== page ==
From Catholic Exchange
By Fr John Portavella
As St. Josemaría suggested, our contact with the invisible Audience could be very well seasoned if we place a particular emphasis on each day of the week.
Mondays to Remember the Dead in Purgatory
On Mondays, it would be a good idea to remember the blessed souls in Purgatory. They certainly belong to the silent realm beyond the barrier that separates us from the other side. They are blessed, however, for the grace of God is with them. These souls are becoming more and more inflamed with the love of God and in union with Him.
Accordingly, when we pass in front of a cemetery, when we read an obituary, or when we see a funeral procession, it would occur to us spontaneously to say a prayer for “My good friends, the souls in purgatory.”
We certainly could do better than that, by saying a short prayer such as: “Lord, grant them eternal life! May they rest in peace!”
Above all, it would be an excellent idea to remember these friends of ours, the souls in Purgatory, in our times of prayer and at the Holy Mass, which is always offered “for the living and the dead.”
Tuesdays to Our Guardian Angel
Tuesdays, on the other hand, could be especially devoted to fostering a close relationship with our guardian angels. Perhaps, you would like to call your guardian angel fondly with some name. It might help you to address him trustfully. It is in line with what St. Josemaría tells us: “Have confidence in your Guardian Angel. Treat him as a very dear friend — that’s what he is — and he will do a thousand services for you in the ordinary affairs of each day.” And he adds, “If you would remember the presence of your Guardian Angel and those of your neighbors, you would avoid many of the foolish things you let slip into your conversation.”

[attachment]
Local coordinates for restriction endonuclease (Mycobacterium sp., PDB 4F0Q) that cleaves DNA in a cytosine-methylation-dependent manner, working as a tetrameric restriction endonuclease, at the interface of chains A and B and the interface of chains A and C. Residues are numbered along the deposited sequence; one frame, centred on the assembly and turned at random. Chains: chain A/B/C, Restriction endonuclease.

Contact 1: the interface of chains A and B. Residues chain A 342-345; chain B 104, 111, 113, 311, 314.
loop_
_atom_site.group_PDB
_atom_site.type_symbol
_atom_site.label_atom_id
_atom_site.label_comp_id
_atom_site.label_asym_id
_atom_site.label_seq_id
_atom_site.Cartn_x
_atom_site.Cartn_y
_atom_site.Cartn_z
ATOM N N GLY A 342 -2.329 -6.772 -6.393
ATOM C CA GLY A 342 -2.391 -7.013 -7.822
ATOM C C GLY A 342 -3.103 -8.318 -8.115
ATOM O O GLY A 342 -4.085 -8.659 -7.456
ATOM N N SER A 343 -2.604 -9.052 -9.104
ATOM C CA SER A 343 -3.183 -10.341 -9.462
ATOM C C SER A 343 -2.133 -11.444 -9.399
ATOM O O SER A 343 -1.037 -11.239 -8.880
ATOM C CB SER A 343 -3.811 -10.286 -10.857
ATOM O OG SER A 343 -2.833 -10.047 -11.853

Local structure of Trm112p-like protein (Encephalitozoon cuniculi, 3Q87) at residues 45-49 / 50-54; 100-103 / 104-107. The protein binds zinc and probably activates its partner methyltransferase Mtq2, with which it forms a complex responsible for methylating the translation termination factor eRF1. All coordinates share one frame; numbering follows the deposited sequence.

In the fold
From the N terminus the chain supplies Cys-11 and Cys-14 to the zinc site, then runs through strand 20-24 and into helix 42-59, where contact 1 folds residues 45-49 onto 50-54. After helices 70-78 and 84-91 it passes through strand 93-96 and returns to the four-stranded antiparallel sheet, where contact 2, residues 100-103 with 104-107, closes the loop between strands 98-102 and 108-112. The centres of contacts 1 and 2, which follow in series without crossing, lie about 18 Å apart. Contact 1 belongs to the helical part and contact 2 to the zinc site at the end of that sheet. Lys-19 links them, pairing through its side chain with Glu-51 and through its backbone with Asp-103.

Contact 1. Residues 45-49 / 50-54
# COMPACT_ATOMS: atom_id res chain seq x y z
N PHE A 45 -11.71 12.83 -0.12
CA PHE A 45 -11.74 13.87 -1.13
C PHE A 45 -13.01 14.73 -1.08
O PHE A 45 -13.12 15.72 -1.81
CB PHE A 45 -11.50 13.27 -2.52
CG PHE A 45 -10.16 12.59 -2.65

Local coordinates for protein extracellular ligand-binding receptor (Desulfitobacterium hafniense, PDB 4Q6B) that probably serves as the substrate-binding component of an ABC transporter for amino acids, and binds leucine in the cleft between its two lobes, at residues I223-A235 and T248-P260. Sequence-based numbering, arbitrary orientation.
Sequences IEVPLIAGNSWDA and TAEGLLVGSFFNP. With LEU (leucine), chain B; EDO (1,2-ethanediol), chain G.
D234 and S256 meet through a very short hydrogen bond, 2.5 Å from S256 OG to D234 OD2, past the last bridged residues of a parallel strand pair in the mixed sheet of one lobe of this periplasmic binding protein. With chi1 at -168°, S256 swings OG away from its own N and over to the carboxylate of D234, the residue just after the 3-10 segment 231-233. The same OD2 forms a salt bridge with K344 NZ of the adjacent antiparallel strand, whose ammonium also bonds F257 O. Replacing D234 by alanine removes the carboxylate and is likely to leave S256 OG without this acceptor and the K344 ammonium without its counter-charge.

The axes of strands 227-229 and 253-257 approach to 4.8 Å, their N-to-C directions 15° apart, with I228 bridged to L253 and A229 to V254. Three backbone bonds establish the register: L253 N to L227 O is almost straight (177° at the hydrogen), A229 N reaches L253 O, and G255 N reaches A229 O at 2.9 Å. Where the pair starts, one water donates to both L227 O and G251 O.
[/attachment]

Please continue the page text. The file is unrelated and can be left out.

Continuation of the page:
Moreover, on this same day, you might want to remember more often that powerful angelic protector the Lord has given us, as we take the test of our earthly sojourn, in order to counteract the diabolical influence felt in our midst. It may help you to say the St. Michael Prayer.
Wednesdays to Pray With St. Joseph
Wednesdays could be the days on which we try to communicate more often and more intensely with St. Joseph. He is not only the faithful foster father of our Lord Jesus Christ, the virginal spouse of the Virgin Mary, and the provider of the household of Nazareth but is also the model of workers, the master of prayer and the interior life, the patron of the dying, and also the patron of the universal Church.
By this last title, we are reminded that St. Joseph is linked personally and truly with each human being. He belongs to the silent and supernatural world. But this does not mean that he is like a ghost. No, he is very real, and he is interested in all of us, for Jesus — whom he helped in His redemptive work — shed His Blood for all mankind. He is truly a most loving father to everyone. This is how St. Josemaría puts it: “St. Joseph, a father to Christ, is also your father and your lord. Have recourse to him.”